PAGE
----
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“Maggie” has undeniable star power and packs more raw human emotion into the over-saturated zombie sub-genre than any film before or since.

Light on scares and gore but heavy on the real-world implications of a zombie apocalypse, this week’s Tubi Tuesday is 2015’s Maggie.

After taking a 7-year hiatus to serve as the 38th Governor of the state of California, Arnold Schwarzenegger returned to cinema in roles similar to those that brought him fame in the 1980s.  Somewhere between playing an assassin for hire and a cybernetic organism from the future, Arnold found himself in a role that he had never played before, a midwestern farmer taking care of his oldest daughter at the height of the zombie apocalypse.

His daughter Maggie, played by Abigail Breslin, has been bitten by a zombie and is slowly turning as the mysterious virus courses through her veins. Schwarzenegger leaves the safety of the countryside to search for his daughter in the dystopian big city to bring her back to the farm to die in peace.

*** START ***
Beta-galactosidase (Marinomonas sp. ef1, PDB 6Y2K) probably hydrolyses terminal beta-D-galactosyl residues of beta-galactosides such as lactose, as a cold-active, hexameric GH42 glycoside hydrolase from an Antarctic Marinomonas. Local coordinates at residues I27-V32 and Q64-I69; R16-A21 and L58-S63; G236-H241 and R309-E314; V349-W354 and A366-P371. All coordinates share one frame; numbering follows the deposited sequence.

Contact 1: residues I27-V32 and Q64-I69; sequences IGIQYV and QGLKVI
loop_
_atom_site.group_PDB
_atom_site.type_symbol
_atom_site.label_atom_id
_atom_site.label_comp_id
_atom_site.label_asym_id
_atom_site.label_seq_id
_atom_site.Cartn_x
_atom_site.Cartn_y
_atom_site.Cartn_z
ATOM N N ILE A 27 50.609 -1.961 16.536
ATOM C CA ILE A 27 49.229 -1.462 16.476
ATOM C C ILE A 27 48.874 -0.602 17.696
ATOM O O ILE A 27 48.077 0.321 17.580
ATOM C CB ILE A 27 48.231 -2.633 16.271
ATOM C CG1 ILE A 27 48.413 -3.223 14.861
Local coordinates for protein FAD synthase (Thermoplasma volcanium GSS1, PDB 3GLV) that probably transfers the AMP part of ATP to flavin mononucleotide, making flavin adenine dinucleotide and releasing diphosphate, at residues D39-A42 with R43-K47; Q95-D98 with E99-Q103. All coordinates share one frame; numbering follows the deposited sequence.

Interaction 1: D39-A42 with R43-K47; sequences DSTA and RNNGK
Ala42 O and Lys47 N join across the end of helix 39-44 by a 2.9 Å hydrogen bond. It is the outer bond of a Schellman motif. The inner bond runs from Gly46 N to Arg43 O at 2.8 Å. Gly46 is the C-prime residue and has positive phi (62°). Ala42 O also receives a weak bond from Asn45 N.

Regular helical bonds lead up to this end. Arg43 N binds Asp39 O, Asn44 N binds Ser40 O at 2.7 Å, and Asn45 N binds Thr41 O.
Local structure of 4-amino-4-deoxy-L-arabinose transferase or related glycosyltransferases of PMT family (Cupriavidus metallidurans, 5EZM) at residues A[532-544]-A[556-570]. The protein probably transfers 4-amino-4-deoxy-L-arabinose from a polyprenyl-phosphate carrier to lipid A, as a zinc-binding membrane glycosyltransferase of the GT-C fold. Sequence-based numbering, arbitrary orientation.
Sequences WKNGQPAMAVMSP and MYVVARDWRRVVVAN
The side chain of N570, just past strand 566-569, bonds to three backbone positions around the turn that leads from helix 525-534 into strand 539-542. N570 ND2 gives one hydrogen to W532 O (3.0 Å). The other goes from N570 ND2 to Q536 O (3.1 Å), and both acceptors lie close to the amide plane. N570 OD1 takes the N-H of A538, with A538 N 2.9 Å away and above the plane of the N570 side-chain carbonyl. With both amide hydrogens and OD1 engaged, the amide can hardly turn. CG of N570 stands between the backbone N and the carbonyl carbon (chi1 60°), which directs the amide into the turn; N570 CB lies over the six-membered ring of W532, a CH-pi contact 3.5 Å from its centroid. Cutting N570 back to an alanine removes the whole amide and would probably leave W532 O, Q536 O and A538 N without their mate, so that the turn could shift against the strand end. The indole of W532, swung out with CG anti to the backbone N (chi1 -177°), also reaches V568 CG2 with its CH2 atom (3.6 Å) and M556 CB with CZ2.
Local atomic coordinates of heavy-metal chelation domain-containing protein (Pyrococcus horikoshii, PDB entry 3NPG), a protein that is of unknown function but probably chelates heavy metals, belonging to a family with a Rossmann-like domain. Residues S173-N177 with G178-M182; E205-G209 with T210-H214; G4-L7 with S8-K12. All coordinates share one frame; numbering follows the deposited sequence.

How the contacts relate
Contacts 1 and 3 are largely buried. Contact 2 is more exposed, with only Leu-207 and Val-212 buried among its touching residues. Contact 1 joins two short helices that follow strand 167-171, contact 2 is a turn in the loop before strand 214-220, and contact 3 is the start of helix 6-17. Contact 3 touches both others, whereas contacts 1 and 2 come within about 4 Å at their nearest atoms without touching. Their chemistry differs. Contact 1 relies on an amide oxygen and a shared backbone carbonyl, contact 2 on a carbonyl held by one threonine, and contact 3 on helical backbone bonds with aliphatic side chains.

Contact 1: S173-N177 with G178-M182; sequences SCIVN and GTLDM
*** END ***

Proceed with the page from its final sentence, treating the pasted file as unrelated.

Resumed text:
Typical zombie movies focus on the carnage and destruction left behind after the zombie apocalypse, where the world has plunged into madness.

But Maggie takes a different, tamer, and more realistic approach to zombie mythology. 

In the film, there is still some semblance of the world as we know it.

Doctors are trying to sort out a cure and treat the infected in special care facilities. And cable news stations and radio programs are still functioning while the talking heads try to sort out the cause, the cure, and most importantly what to do with the infected.

Instead of the main characters fighting off waves of the undead and dispatching them with extreme violence, the film focuses on Maggie’s progressing illness and how it impacts her loved ones and neighbors.

In fact, the film only has one standard zombie attack, but it is a very brief flashback showing how Maggie was infected. Additionally, there is only one zombie hacking and it happens off-screen.

That being said, the film isn’t just an emotional drama; there is a fair bit of onscreen gore as Maggie tries to deal with her changing body in very extreme ways.

Maggie is a fantastic exploration of the real-world implications of a zombie apocalypse, with rich characters and a compelling story that keeps you emotionally invested.

The film didn’t get too much attention when it was first released in 2015, but in a post-COVID world, some of the scenes and discussions hit a bit close to home.

Check out this riveting film now streaming for free on Tubi.

Overall Rating (Out of 5 Butterflies): 4

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